The value of new home loans to Aussie households has fallen over 20% in a year, according to the latest data.
Excluding refinancing, seasonally-adjusted lending to households for dwellings in January 2019 totalled $17.12 billion – down 20.6% from the year before, according to the Australian Bureau of Statistics (ABS).
ABS Chief Economist Bruce Hockman said this was the largest through-the-year-decline since late 2008, reflecting the impact of both “supply and demand side factors”.
The month-on-month fall for January was 2.1%, following December’s decline of 5.9%.
The number of loans for owner-occupied dwellings, excluding refinancing, in January fell to 31,801, made up of:
- 24,216 loans for purchase of established dwellings
- 5,427 loans for construction of dwellings
- 2,158 loans for
purcahseof newly constructed dwellings
Dividing the total value of these loans for the month ($12.45 billion) by this number (31,801) gives the average size of new owner-occupied home loans for January – $391,500.
This is up from December’s average of $389,230.
There were 8,485 loans for owner-occupier first home buyers, which was 0.3% less than in December.
But this was more stable than the decline in the number of loans to non-first home buyers, which sank 3.2%.
The value of lending for owner-occupied residences was down 1.3% over the month while lending for investment residences had a steeper fall of 4.1%.
Queensland and Northern Territory were the only states/territories to experience increases in owner-occupied lending, but lending for investment residences was down everywhere.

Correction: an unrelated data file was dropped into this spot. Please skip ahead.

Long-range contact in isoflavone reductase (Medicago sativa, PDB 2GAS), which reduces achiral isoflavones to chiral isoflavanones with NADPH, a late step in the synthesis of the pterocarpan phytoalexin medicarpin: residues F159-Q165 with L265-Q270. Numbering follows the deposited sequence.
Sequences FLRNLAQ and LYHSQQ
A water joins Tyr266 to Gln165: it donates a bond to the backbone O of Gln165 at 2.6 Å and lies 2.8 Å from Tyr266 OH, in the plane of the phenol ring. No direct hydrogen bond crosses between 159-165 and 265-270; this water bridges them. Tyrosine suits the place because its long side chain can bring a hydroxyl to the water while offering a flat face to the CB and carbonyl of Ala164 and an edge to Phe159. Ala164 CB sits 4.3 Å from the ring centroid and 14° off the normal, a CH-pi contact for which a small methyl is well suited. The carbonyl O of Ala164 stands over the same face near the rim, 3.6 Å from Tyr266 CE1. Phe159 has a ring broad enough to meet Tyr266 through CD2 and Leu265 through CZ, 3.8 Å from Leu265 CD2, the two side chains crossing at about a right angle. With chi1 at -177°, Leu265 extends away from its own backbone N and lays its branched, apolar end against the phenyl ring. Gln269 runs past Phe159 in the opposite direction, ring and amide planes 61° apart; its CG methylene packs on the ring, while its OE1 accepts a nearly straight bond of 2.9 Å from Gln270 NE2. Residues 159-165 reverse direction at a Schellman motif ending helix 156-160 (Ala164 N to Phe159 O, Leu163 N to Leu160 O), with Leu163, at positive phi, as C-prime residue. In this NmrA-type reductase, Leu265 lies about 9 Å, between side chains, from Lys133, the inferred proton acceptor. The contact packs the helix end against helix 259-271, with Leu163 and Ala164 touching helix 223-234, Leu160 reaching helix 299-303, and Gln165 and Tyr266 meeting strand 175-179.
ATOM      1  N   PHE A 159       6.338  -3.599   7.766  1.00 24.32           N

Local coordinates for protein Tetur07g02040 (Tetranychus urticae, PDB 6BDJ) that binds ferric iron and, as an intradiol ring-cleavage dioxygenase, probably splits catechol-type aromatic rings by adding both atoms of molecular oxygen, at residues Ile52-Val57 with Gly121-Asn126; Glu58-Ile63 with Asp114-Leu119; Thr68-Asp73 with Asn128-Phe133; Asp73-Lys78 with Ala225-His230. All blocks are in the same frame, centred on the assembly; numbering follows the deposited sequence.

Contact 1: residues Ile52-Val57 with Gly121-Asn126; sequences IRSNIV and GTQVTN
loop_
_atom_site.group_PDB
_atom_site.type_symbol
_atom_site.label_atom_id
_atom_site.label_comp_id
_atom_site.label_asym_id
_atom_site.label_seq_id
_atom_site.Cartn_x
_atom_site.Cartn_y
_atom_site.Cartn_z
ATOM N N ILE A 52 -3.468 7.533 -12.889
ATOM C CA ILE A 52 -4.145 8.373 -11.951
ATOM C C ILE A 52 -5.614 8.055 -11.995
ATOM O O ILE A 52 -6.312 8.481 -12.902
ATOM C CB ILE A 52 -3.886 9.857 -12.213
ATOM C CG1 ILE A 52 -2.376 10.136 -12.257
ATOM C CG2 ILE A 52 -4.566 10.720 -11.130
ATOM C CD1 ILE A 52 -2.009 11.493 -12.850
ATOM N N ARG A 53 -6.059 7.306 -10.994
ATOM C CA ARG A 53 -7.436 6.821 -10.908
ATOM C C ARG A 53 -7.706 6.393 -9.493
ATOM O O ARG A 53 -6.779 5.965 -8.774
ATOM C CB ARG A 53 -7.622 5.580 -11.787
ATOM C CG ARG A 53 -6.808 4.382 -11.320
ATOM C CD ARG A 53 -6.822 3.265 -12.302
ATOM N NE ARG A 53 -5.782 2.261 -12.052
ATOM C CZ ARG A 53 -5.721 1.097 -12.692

Chief Economist of the Housing Industry Association Tim Reardon said today’s data shows that the speed of the decline in lending for new home purchases accelerated in January.
“After five years of a sustained building boom, market confidence fell away in the latter part of 2018 as dwelling prices corrected, adversely impacting all segments of the market,” Mr Reardon said.
“Investors and owner occupiers are delaying purchase decisions and foreign investment has also fallen dramatically for numerous reasons.”
Mr Reardon added that last year’s “credit squeeze” has exacerbated a downturn in the home building market, which will affect activity levels in 2019.
“We expect that this credit squeeze will ease toward the middle of 2019,” he said.
“If the leading indicators do not improve by mid-year, then the pipeline of building work will be exhausted rapidly.”
Mr Hockman said the falls in residential lending drove much of the overall 2.4% fall in lending to households in January.
Slightly offsetting this fall was personal finance lending (e.g. car loans and personal loans) which rose 1.2% over the month, although it is down 16% compared to January 2018.
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